Electrical & Computer Engineering, Department of


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A THESIS Presented to the Faculty of The Graduate College at the University of Nebraska In Partial Fulfillment of Requirements For the Degree of Master of Science, Major: Electrical Engineering, Under the Supervision of Professor Yongfeng Lu. Lincoln, Nebraska: November, 2014

Copyright (c) 2014 Mengxiao Wang


Diamond, due to its unique properties, has been studied for decades. Many diamond synthesis methods have been developed as well. As one of the synthesis methods, combustion flame chemical vapor deposition (CVD) is considered as the most flexible way. Combined with laser irradiation, laser-assisted combustion flame CVD can enhance the deposition process of diamond films. In this thesis work, efforts were made to explore the capability of a laser-assisted combustion flame CVD technique with krypton fluoride (KrF) excimer laser irradiation for improving diamond thin film quality and deposition rate. The research efforts mainly focus on following activities, including: 1) studying the influence of the gap distance between the inner flame and the substrates on crystallographic orientations, quality and deposition rate of the diamond film to determine the optimal parameters for the deposition; 2) conducting in-situ KrF excimer laser irradiation during the deposition process to increase the quality and the growth rate of the diamond film with the optimal deposition parameters, which includes excimer laser irradiation on the diamond film and on the combustion flame; 3) applying post-growth KrF excimer laser irradiation on diamond films, which is aiming to understand and verify the effect of KrF excimer laser irradiation on the diamond film during the deposition. A multi-torch combustion flame CVD was also developed for increasing the efficiency of depositing large-area diamond thin films.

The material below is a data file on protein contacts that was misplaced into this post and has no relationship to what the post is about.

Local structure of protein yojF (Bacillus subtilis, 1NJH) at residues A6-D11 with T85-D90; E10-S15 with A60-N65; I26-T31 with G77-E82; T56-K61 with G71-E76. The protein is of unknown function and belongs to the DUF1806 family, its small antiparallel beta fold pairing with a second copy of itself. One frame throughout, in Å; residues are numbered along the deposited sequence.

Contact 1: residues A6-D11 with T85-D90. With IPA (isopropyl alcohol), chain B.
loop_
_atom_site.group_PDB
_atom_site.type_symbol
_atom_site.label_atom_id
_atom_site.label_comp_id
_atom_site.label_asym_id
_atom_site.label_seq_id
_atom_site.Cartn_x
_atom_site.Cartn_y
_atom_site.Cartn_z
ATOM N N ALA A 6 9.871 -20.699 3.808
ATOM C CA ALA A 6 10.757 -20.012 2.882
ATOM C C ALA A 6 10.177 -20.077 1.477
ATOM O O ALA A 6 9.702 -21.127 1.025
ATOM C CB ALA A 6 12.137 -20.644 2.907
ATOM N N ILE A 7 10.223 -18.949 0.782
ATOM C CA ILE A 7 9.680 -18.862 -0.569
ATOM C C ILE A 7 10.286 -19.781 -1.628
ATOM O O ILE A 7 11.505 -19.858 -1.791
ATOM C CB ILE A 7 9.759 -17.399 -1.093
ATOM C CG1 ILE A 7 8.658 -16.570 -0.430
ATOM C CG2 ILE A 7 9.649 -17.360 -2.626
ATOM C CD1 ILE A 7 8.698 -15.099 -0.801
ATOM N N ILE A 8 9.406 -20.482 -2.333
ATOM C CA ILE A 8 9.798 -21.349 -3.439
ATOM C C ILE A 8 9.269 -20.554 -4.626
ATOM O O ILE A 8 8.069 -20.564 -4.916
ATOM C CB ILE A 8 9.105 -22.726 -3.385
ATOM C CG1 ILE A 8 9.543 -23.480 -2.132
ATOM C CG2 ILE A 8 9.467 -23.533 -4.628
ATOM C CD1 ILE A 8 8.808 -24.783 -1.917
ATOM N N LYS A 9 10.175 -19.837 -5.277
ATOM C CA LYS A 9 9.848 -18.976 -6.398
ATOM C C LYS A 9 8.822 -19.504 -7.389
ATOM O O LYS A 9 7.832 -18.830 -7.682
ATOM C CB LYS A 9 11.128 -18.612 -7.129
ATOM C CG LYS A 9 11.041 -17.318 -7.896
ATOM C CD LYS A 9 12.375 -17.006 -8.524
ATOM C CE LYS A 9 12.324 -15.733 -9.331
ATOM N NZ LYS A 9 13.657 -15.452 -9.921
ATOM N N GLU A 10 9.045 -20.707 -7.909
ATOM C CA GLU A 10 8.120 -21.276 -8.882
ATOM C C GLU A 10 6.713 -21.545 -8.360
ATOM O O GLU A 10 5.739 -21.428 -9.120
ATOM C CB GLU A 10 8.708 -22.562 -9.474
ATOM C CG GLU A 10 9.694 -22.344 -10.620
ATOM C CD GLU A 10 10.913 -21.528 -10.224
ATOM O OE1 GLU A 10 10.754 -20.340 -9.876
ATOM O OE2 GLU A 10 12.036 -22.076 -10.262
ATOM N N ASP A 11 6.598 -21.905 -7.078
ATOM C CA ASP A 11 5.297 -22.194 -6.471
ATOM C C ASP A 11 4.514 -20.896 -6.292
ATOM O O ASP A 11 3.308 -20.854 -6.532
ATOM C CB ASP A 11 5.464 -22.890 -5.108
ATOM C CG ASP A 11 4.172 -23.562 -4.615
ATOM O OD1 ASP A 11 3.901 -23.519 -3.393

Diamond thin films have been deposited on tungsten carbide (WC) by the laser-assisted combustion-flame CVD technique in open atmosphere. A KrF excimer laser was used in the process to: 1) achieve energy coupling into combustion flame; 2) influence species proportions in the combustion flame; 3) promote seeding and nucleation process during diamond film deposition; 4) increase the diamond thin film quality and deposition rate through non-diamond carbon removal. Observations from experimental results confirmed that excimer laser irradiation could promote seeding and nucleation of diamond, growth rate and diamond quality. Furthermore, by changing the gap distance, the crystallographic orientations of diamond films can be controlled successfully and the optimal gap distance for diamond deposition can also be found. With applying a multi-torch setup in laser-assisted combustion flame CVD method, large-area diamond thin films were synthesized efficiently.

Adviser: Yongfeng Lu